Afsoon’s latest series, like her Persian Expressions series, reflect more of a personal journey than a desire for commercial success. Aptly entitled Once a Traveller, Always a Traveller, the works – which are all unfinished – will feature photographs of miscellaneous objects gathered and arranged by Afsoon, with messages underneath them. Featuring odds and sods from her native Iran, Morocco, and elsewhere around the globe, the works are a fitting paean to wanderlust and the yearning of the human spirit for adventure and exploration. While Sindbad may have expressed remorse and disgust after each of his seven fantastical journeys, vowing never to set out to sea again, Afsoon only seems thirsty for more, nonchalantly displaying through her grin an air of je ne regrette rien.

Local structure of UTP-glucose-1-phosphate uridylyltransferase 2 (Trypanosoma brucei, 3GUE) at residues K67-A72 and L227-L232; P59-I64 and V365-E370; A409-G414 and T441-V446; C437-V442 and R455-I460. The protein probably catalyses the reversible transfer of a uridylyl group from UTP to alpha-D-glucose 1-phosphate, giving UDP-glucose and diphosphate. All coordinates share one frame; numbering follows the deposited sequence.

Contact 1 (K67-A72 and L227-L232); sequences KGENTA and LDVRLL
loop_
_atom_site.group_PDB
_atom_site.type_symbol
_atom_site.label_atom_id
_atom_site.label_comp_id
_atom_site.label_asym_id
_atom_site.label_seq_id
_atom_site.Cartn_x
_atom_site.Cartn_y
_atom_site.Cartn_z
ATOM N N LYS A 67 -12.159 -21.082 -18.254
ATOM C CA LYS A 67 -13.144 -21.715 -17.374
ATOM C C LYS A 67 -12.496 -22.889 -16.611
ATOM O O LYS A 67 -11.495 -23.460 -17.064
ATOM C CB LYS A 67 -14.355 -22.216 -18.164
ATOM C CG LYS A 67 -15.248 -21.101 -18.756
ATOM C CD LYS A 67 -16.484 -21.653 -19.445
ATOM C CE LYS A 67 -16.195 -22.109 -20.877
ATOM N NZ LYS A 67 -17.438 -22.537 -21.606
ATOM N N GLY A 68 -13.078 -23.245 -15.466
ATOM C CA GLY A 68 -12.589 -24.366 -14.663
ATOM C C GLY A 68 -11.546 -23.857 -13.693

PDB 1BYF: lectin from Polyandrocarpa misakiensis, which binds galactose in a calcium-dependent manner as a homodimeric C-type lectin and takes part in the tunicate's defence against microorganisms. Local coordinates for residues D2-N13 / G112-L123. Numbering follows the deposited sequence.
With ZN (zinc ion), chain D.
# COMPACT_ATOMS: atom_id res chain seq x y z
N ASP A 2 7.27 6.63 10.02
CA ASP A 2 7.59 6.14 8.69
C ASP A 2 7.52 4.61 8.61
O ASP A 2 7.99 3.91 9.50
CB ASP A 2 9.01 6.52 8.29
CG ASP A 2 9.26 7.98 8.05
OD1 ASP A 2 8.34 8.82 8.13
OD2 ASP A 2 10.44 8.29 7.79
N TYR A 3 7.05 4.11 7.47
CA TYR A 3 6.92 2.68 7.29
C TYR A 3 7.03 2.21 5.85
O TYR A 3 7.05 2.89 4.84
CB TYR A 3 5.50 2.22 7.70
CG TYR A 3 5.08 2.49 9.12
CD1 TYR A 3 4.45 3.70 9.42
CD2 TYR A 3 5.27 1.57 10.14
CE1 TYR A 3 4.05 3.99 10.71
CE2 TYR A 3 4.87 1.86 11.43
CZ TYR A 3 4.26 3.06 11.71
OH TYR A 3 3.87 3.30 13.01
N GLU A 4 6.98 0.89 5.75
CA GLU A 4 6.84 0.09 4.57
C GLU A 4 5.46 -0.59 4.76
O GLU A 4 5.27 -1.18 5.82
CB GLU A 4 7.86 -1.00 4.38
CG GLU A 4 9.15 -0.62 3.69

With Afsoon khanum, it’s all about positivity, and it’s quite hard to get the blues in her presence, even on the dullest of London days. ‘We all need more colour’, I’ve heard her remark many times – and nothing could be closer to the truth. Thank you, Afsoon, for celebrating Iran’s most beloved icons, for preserving her cultural heritage, for bringing out the constant traveller in all of us, and of course, adding some much-needed colour to our lives. For non-Persian speaking readers, it’s worth mentioning that the word Afsoon in Persian translates (roughly) to sorcery or bewitchment. Indeed, if I ever did meet a sorceress (Afsoongar), it was Afsoon khanum.
Originally published in REORIENT